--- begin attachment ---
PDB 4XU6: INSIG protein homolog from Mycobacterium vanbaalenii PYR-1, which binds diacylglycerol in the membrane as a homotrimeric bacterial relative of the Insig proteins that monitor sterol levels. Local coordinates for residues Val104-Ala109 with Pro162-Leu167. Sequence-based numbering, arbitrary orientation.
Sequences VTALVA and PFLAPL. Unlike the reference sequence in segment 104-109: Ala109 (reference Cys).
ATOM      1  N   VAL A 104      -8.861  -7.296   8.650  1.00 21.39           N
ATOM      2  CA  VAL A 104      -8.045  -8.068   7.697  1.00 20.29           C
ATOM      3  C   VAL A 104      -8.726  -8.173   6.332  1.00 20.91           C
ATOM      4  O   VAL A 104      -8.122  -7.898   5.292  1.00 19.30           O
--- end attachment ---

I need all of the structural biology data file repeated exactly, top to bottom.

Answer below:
PDB 4XU6: INSIG protein homolog from Mycobacterium vanbaalenii PYR-1, which binds diacylglycerol in the membrane as a homotrimeric bacterial relative of the Insig proteins that monitor sterol levels. Local coordinates for residues Val104-Ala109 with Pro162-Leu167. Sequence-based numbering, arbitrary orientation.
Sequences VTALVA and PFLAPL. Unlike the reference sequence in segment 104-109: Ala109 (reference Cys).
ATOM      1  N   VAL A 104      -8.861  -7.296   8.650  1.00 21.39           N
ATOM      2  CA  VAL A 104      -8.045  -8.068   7.697  1.00 20.29           C
ATOM      3  C   VAL A 104      -8.726  -8.173   6.332  1.00 20.91           C
ATOM      4  O   VAL A 104      -8.122  -7.898   5.292  1.00 19.30           O